CAP­TI­VAT­ING KIM­BER­LEY

Mar­vel­ling at the an­cient cliffs and bays of Western Aus­tralia’s Kim­ber­ley re­gion on board lux­ury ves­sel True North.

Vacations & Travel - - Contents - BY ROD­ER­ICK EIME

As you cast your eyes on the golden hues of the sav­agely weath­ered stone ed­i­fices along the Hunter and Prince Re­gent Rivers, laid down by the same an­cient wa­ter­ways al­most two bil­lion years ago, you are see­ing a snap­shot of our planet so old, it pre­dates the ear­li­est forms of mul­ti­cel­lu­lar life by hun­dreds of mil­lions of years.

That’s the thing about the Kim­ber­ley, like old great grand­mother na­ture her­self, every tick of the clock here is mea­sured in hun­dreds of years. Whether you’re a cap­tain of in­dus­try, celebrity su­per­star or hum­ble streetsweeper, the Kim­ber­ley doesn’t care. You’ll be gone and long for­got­ten be­fore she’s taken her next breath.

The ex­quis­ite and mys­te­ri­ous Abo­rig­i­nal rock art from the mod­ern Wand­jina and an­cient Gwion Gwion pe­ri­ods give us some in­di­ca­tion of the im­pact of hu­mans in the vast 425,000 square kilo­me­tres of the Kim­ber­ley.

“The Kim­ber­ley is one of the most eco­log­i­cally di­verse ar­eas in the world,” says Pro­fes­sor Lyn Bea­z­ley AO from the Univer­sity of WA, “its bio­di­ver­sity and ma­rine ecosys­tem are among the world’s most pris­tine. The trop­i­cal sa­van­nah of the re­gion are the only near-un­touched such land­scapes left on the planet.”

Even though we may be brief and tran­sient vis­i­tors to her realm, that doesn’t stop us mar­vel­ling at the grandeur of her cre­ations. The majesty of King Ge­orge Falls in full flight ranks along with Vic­to­ria Falls and Ni­a­gara in terms of sheer beauty, if not wa­ter vol­ume. Ex­pert and ex­pe­ri­enced ad­ven­ture cruise op­er­a­tors like True North, will bring their ten­ders so close that your whole body will shud­der as the cas­cade plum­mets 80 me­tres into the river, en­velop­ing you in a dense, misty spray.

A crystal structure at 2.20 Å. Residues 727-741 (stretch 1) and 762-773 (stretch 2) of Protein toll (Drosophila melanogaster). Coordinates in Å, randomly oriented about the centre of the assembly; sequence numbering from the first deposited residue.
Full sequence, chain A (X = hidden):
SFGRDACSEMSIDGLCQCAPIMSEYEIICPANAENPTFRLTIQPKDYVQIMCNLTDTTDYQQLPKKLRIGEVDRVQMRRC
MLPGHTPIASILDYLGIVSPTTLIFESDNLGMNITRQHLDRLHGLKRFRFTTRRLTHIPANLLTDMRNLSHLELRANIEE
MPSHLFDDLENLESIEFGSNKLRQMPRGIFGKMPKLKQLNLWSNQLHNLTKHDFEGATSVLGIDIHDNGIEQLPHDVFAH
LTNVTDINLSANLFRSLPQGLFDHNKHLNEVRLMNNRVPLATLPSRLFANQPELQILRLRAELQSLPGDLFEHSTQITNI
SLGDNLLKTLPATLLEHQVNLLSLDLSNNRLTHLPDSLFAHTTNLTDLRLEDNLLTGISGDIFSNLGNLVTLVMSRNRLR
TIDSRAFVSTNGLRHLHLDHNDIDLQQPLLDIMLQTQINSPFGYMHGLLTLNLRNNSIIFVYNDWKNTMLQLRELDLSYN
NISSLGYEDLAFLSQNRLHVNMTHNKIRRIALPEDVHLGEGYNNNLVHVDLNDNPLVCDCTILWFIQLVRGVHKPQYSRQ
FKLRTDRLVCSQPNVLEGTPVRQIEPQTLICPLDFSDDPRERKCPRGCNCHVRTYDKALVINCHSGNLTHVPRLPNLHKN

Cruis­ing along the Kim­ber­ley Coast has only come of age rel­a­tively re­cently, draw­ing guests ini­tially from all over Aus­tralia, but in­creas­ingly from the far cor­ners of the world as the global phe­nom­e­non of small ship and ex­pe­di­tion cruis­ing grips the imag­i­na­tion of the mod­ern, experiential trav­eller.

The much-cel­e­brated True North af­fords her 36 pam­pered guests the op­por­tu­nity to in­ves­ti­gate the spec­tac­u­lar land­scapes and nat­u­ral won­ders up close. Take the buck­ing, tur­bu­lent ride through the in­cred­i­ble hor­i­zon­tal wa­ter­falls in Tal­bot Bay fed by the rag­ing 10 me­tre tides; cruise among the ed­dies and whirlpools around Mont­gomery Reef as it ap­pears to rise from the depths like a re­turn­ing At­lantis, or hike to the eye-pop­ping Wand­jina rock art gallery at Raft Point for a glimpse of life long be­fore the first Euro­peans and you’ll just start, mind you, to get a feel for this pre­his­toric won­der­land.

And there is no more as­ton­ish­ing sight of this land than from a he­li­copter. True North is one of only a cou­ple of ships op­er­at­ing in the re­gion with its own on­board chop­per. The ad­van­tage of this ma­chine is ap­par­ent when vis­it­ing re­mote rock art sites and dis­tant fresh­wa­ter pools. Dur­ing he­li­copter flights it’s com­mon to see whales, crocs and even dugongs in the rivers and bays be­low.

Be­yond the Prince Re­gent River and into the north­ern re­gion, you’ll be able to see the enig­matic Gwion Gwion